Playa Vista-based Unicorn Venture Partners, a new startup venture capital firm headed by a triumvirate of investors, including the son of a Texas billionaire, has begun investing in a handful of local startups as it gears up for a major capital raise.
The firm, which has already raised approximately $25 million from its three founding partners since its formation in August, is targeting an additional $25 million raise by the end of September.
Unicorn backs seed and early stage funding rounds in technology and consumer-focused startups, the investors said in a meeting with the Business Journal at the headquarters of eSalon, an El Segundo-based company and one of Unicorn’s first investments.
The founders of Unicorn are Phillip Sarofim, the 32-year-old son of Texas billionaire and fund manager Fayez Sarofim; Jonathan Hung, a 36-year-old wealth manager formerly with investment banks Morgan Stanley and UBS in New York City; and 40-year-old David Lin, formerly a chief financial officer of both Culver City-based Maker Studios Inc. and TicketMob in Sawtelle. Both those firms have had successful exits, with Walt Disney Co. purchasing Maker for $975 million in 2014, and hospitality management software firm Cvent Inc. acquiring TicketMob in 2013.
Unicorn invested an undisclosed amount of capital in eSalon, which generates in excess of $30 million in revenue annually through the sale of hair products that are custom made at its El Segundo warehouse. Other seed investments include Santa Monica-based HomeLister, a technology-powered online real estate brokerage, and San Francisco-based Coinbase Inc., a digital currency exchange used to buy, sell and store cryptocurrencies such as Bitcoin. It also has invested in San Francisco-based e-scooter and bike rental startup Neutron Holdings Inc., which does business as Lime.
Unicorn’s investments have ranged in size from a few hundred thousand dollars to a few million.
“That’s our sweet spot,” Lin said.
The chance of venture capital firms hitting a home run with their investments is slim — but a successful venture can reap millions.
“Once the money is raised, the success rate is 8.65 percent,” said Len Lanzi, executive director of the Los Angeles Venture Association, who estimated that there are some 200 venture firms in Los Angeles County.
When early stage investments do hit, they hit big. Marina del Rey-based Dollar Shave Club Inc., which delivers razors and other personal grooming products to customers by mail, sold to Unilever for $1 billion in July 2016. Ring, a startup that specializes in camera-equipped doorbells for homes, was acquired by Amazon.com Inc. for $1 billion a year ago.
Jesse Draper, co-founder of Santa Monica-based Halogen Ventures, which invests in female founders and raised $10.4 million in 2017 for its first fund, said venture capital can be cutthroat.
“It’s like the Wild West,” said Draper. “Sometimes I bet on two people in a room, and you know immediately whether they’ll give up. They have to think really big and be open and have coachability.”
The big-money backer for Unicorn is Sarofim, who already has an established resume with venture capital funds. He’s been running Trousdale Ventures in Austin, Texas, along with his partner Brian Grigsby, an Austin-based venture capitalist. Sarofim previously ran an L.A.-based firm called PS Ventures, which was folded into Trousdale.
Trousdale is still around, specializing in seed, startup and growth capital investments. Sarofim said the firm looks to make investments in technology, enterprise software, food manufacturing, lifestyle consumer products, security, financial technology, renewable energy, child development products, consumer packaged goods and entertainment industries. Trousdale typically makes investments of between $1 million and $5 million.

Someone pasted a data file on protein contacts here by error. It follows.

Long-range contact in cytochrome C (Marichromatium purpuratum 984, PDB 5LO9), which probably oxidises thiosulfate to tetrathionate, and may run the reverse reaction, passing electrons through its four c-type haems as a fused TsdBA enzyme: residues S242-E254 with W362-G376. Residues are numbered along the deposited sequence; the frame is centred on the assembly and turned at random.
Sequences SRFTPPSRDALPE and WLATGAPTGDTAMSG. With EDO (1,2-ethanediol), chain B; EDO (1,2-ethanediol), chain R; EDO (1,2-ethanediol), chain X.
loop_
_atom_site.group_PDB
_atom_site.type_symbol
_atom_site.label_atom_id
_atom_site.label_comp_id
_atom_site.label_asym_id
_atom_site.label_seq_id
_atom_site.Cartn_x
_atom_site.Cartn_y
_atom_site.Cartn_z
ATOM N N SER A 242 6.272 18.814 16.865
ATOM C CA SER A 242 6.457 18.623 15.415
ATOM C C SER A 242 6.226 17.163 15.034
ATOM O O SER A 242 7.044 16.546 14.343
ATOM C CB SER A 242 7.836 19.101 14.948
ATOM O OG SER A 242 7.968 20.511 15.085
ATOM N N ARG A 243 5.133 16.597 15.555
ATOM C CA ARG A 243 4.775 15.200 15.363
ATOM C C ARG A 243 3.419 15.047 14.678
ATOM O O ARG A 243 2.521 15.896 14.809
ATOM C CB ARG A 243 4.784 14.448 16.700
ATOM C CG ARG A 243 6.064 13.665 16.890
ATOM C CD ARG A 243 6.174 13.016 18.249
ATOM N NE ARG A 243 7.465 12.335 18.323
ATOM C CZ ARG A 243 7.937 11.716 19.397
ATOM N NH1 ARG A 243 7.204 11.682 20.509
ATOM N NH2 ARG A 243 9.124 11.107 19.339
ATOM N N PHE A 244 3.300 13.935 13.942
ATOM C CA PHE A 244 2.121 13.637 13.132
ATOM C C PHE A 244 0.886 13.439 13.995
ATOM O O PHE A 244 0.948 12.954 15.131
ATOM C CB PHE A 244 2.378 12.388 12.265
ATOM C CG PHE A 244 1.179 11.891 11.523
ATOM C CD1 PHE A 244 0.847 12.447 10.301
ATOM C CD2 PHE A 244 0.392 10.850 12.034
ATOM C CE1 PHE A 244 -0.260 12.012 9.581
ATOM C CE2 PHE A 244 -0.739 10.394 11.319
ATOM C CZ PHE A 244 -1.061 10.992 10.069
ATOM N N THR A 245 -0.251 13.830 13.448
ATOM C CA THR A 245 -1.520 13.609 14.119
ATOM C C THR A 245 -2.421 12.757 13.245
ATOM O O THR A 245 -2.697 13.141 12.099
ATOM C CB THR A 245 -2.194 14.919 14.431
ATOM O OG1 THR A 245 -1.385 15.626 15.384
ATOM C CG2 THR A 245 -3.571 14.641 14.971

Sarofim said he will remain involved with Trousdale firm, but he’s set his sights on Los Angeles. Trousdale has a track record of investing in L.A. companies, taking stakes in Pavemint, a Hollywood-based company whose parking app transforms private property into public parking opportunities that generate revenue for property owners. It also has invested in HopSkipDrive, a downtown-based ride-sharing service that shuttles children between school and activities.
Sarofim has also made Los Angeles his home. Two years ago, he purchased a property on Dabney Lane in Beverly Hills for $16.3 million. That’s also where he has been running Trousdale’s West Coast office. Unicorn is considering moving its offices to Beverly Hills near the Civic Center sometime over the next year, so Sarofim can manage other business interests besides just Unicorn.
Unicorn came into focus after Sarofim began talking with Lin and Hung about making an anchor investment in a new venture capital firm in 2018.
That investment initially grew out of a 2007 chance encounter between Sarofim and Hung at Hollywood’s Geisha House, a sushi restaurant and bar with an Asian-themed, red-painted facade, that closed five years ago.
“The Sarofim family is huge in Houston. We stayed in touch because he was collecting brains,” said Hung, who holds advanced degrees from the Wharton School at the University of Pennsylvania in Philadelphia; Massachusetts Institute of Technology in Cambridge, Mass.; and The London School of Economics and Political Science.
The two kept in touch over the years, and when Lin and Hung got together at Sarofim’s new digs over a year ago, they talked about forming a closer bond. They all were running separate family offices to manage their wealth and wanted to up their game with Unicorn.
“He threw the gauntlet down and said, ‘Let’s do it,’” Hung recalled.
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